Mark Boulton

Maam as in jam

It was May in 2014. A couple of months earlier, I'd been approached by a friend of mine who said that he'd been asked to put together a Welsh delegation of tech entrepreneurs for a visit to London for something high profile and would I be interested. 'Sure, why not?'. And that was the end of it. Probably nothing would come of it, but it was fleetingly nice to be asked.

In early June, whilst I was scrabbling around in the morning rush to get the children out of the door to school whilst trying to make myself look half-presentable and washing the crusty bits of porridge off my shoulder (that a crying child had deposited there) a rather posh looking envelope appeared on my door mat.

Opening it, it said something along the lines of:

The Master of the House requests the pleasure of your company at Buckingham Palace for the UK Technology Reception. Wear a morning suit.

Or something like that.

Of course, I thought it was an expensive and somewhat elaborate hoax. A few hours later another friend pinged me on Twitter: 'did you get your invitation?'. 'I thought it was a piss-take!'. So, in a few weeks time, I was going to a shindig in Buckingham Palace. Cool.

The day arrived – a beautiful, cloudless and warm summers day in London – and there I was in my posh new grey suit standing at the gates of Buckingham palace. There were maybe a 150 people making their way through the gates, into the courtyard, and up the Grand Staircase. It looks exactly how it's portrayed in The Crown.

The architecture and art of Buckingham Palace is distinctly royal. Buckingham Palace is not going to win any architecture awards, or even hearts and minds of the British public. It's an austere, serious building. A building of Royal business. Sometimes a home, but they rather it wasn't. In fact, Queen Victoria almost left the place to absolute ruin she hated it so much.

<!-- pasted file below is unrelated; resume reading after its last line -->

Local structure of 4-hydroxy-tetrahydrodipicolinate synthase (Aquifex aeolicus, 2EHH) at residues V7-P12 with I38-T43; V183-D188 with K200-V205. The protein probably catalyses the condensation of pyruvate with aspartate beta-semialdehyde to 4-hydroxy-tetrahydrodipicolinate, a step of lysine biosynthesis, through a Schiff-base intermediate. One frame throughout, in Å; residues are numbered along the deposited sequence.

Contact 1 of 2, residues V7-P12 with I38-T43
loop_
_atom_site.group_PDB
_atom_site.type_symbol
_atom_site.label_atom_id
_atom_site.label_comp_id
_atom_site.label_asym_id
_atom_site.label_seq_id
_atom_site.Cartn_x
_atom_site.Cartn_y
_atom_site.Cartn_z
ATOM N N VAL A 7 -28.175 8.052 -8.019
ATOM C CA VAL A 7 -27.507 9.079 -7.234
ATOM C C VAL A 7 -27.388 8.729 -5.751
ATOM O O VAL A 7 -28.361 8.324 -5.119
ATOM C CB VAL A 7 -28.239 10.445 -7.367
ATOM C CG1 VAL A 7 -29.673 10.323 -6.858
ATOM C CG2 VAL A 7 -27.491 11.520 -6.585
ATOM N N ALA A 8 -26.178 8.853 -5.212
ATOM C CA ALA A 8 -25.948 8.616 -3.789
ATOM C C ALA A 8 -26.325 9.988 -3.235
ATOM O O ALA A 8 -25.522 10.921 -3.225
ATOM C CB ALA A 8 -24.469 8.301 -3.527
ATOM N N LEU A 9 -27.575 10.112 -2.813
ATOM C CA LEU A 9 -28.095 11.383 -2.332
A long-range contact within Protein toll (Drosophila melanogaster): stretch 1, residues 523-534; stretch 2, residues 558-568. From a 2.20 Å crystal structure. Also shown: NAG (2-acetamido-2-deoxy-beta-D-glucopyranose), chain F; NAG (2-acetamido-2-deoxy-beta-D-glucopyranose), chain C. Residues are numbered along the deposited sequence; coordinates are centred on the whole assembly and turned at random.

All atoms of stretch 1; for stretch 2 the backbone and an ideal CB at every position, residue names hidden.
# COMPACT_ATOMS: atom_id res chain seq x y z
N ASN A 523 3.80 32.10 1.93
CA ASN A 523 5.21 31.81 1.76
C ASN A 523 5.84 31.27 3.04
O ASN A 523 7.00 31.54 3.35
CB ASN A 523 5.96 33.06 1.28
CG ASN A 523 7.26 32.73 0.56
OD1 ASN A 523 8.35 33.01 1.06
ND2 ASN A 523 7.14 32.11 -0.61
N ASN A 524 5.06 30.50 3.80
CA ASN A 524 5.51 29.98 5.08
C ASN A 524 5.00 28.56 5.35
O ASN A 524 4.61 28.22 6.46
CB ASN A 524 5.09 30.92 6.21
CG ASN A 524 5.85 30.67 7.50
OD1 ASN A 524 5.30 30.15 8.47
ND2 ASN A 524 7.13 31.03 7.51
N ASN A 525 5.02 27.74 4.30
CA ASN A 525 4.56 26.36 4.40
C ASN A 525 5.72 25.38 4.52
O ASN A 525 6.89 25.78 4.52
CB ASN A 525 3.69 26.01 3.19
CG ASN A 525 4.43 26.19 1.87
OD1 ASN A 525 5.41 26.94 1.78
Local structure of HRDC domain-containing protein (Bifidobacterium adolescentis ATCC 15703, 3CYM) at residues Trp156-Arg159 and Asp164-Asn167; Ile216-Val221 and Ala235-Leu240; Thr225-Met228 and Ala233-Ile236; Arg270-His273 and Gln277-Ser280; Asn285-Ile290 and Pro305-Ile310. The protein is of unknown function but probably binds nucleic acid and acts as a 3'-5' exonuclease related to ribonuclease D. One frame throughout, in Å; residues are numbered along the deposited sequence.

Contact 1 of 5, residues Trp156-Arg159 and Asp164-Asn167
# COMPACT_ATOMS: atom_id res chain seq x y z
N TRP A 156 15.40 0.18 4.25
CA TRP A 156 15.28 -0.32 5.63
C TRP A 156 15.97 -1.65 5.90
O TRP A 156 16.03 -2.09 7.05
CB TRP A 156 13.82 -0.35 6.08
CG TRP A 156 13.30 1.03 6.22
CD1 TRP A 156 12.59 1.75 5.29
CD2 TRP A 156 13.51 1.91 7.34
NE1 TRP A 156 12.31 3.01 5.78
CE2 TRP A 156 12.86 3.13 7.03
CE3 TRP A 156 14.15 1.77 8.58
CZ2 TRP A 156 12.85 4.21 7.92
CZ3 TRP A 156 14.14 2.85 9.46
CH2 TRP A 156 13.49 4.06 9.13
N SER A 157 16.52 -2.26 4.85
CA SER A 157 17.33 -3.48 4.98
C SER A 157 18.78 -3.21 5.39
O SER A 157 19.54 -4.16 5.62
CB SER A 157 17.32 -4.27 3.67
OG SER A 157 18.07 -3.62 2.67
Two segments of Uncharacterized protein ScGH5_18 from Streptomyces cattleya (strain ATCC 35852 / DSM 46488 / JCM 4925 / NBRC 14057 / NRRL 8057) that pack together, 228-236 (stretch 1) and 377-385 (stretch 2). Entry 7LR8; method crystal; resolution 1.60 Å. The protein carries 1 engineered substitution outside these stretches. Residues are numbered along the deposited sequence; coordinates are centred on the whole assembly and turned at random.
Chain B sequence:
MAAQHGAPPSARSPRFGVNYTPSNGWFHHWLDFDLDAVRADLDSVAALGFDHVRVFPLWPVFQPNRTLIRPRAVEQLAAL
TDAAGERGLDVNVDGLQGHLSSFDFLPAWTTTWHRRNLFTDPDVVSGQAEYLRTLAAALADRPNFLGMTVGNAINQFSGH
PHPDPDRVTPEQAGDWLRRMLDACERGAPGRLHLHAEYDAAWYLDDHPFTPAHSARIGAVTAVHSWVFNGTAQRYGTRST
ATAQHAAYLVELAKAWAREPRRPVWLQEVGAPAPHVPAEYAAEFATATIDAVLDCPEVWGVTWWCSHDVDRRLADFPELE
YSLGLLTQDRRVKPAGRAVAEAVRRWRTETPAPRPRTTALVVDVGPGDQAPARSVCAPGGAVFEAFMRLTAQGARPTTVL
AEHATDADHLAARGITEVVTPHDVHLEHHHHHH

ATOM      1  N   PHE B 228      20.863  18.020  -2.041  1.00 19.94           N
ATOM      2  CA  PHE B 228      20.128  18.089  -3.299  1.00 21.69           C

Anyway, we were ushered up the Grand Staircase and into the Picture Gallery where we were promptly told there would be no photograph taking, and, oh, here's a lovely cold glass of champagne. Really good Champagne, too. As you'd expect. There I was, on a hot day in Buckingham Palace, drinking cold Champagne amongst a hundred tech entrepreneurs. Yes, I felt a bit out of my depth. So, as the offspring of every architect will tell you, I did what I was encouraged to do since I was a small boy; I looked up the walls and examined the ceiling.

There wasn't much going on up on the ceiling – although the mouldings were nice – so my gaze came back to the walls and the many, many priceless works of art on the walls. Constable, Titian, the list went on. Some of these paintings I hadn't seen since I did art history in college. It was a little while into this quiet moment to myself that I realised I'd probably had too much Champagne and I was getting peckish. Looking over to a door off to one side, I noticed a little queue forming. Just like every well-behaving British person, I joined it. 'Brilliant', I thought, 'A buffet'.

The queue meandered through several grand rooms adjoining the picture gallery. I was happily chatting with my queue-mates looking forward to some of the best coronation chicken sandwiches I'd ever tasted.

Eventually the queue reached another door and there were two palace guards and staff standing next to it. There was a bit of a hubbub happening beyond the half opened door. The first palace official turned to me and quickly and smartly said:

'Good evening sir. You are about to meet Her Majesty The Queen and His Royal Highness the Duke Of Edinburgh. On first addressing, you must refer to Her Majesty as 'Your Majesty'. On subsequent addressing, 'Ma'am, as in Jam'. For His Royal Highness, the subsequent addressing is simply 'sir''

Then it happened. No sooner as I'd thought: 'What?', there I was, feeling hungry and somewhat squiffy on good champagne, shaking The Queen's hand and all I could think about was the word 'Jam'. Or was it 'Ham'?

And all I wanted, more than anything at that moment, was a coronation chicken sandwich.

And, no, I didn't get one.

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